Away from the plotting, there isn’t so much to say, because Mr Robot tends to be one of those shows that excels in such a way that you can just focus on the plot. Not in the sense that the mise-en-scene, acting and such can’t be looked at in their own right, but that every piece does the perfect job, and often, that job is to leave the possibilities wide open, rather than to close them down. The exception to this rule of synchronicity over separation, one could argue, comes in the slightly-gimmicky fifth-episode, a bravado ‘single-take’ hour – in appearance, that is, rather than execution – that followed character after character in and out of the E-Corp HQ as it descended into chaos. Was it quite necessary? Well, is a long-take scene ever necessary? Probably not. But as with Touch of Evil, Children of Men and the fourth episode of True Detective, it’s a fantastic tool when utilised properly. And here, it certainly was, gluing our focus to particular characters and obscuring the others from view. The brilliance of this was best seen towards the end, as Angela escapes disguised as a rioter – complete with franchised fsociety mask – while in the background of the shot, Elliot sprints past in the blink of an eye to reverse the damage she sought to cause.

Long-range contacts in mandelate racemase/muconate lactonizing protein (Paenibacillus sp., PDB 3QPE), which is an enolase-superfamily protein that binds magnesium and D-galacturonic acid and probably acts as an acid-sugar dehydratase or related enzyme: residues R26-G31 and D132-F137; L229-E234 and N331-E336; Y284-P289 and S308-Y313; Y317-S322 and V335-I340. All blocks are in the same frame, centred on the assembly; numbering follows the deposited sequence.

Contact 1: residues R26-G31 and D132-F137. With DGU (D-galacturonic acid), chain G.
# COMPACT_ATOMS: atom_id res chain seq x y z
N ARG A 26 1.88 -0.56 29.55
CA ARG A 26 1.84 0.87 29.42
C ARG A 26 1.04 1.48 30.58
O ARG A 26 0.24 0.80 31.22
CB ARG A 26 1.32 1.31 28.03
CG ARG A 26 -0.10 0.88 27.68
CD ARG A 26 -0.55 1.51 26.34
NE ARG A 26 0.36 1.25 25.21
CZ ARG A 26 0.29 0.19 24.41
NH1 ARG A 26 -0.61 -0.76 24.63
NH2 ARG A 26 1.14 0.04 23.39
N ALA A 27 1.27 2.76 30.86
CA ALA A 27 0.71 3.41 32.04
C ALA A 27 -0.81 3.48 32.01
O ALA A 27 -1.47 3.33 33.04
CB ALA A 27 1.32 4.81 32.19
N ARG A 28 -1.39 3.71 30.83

I’m rarely in the business of caring much about my star ratings, and it’s even more rare that I factor other perspectives beyond my own into that rating. Yet it feels difficult to give Season 3 of Mr Robot the five stars that best reflect my experience – as with the equally strong first and second seasons – because that experience, as above, is likely to be far from universal when it comes to the middle of the season. And perhaps that does count against the show. But who can truly say?

★★★★